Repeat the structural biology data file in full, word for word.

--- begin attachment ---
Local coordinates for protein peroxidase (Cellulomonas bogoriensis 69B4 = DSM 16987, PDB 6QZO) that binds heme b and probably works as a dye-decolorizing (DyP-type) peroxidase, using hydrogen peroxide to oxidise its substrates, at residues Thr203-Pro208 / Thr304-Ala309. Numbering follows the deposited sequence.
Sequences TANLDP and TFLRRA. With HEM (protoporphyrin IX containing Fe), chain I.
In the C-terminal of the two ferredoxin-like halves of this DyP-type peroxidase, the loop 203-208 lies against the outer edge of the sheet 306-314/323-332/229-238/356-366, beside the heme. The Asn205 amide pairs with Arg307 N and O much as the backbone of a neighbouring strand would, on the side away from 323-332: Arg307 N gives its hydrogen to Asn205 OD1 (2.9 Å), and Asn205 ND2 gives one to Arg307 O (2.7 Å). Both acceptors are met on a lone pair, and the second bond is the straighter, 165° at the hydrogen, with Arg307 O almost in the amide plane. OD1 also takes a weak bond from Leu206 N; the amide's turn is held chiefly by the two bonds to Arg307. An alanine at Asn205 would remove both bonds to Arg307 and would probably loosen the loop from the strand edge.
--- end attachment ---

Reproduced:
Local coordinates for protein peroxidase (Cellulomonas bogoriensis 69B4 = DSM 16987, PDB 6QZO) that binds heme b and probably works as a dye-decolorizing (DyP-type) peroxidase, using hydrogen peroxide to oxidise its substrates, at residues Thr203-Pro208 / Thr304-Ala309. Numbering follows the deposited sequence.
Sequences TANLDP and TFLRRA. With HEM (protoporphyrin IX containing Fe), chain I.
In the C-terminal of the two ferredoxin-like halves of this DyP-type peroxidase, the loop 203-208 lies against the outer edge of the sheet 306-314/323-332/229-238/356-366, beside the heme. The Asn205 amide pairs with Arg307 N and O much as the backbone of a neighbouring strand would, on the side away from 323-332: Arg307 N gives its hydrogen to Asn205 OD1 (2.9 Å), and Asn205 ND2 gives one to Arg307 O (2.7 Å). Both acceptors are met on a lone pair, and the second bond is the straighter, 165° at the hydrogen, with Arg307 O almost in the amide plane. OD1 also takes a weak bond from Leu206 N; the amide's turn is held chiefly by the two bonds to Arg307. An alanine at Asn205 would remove both bonds to Arg307 and would probably loosen the loop from the strand edge.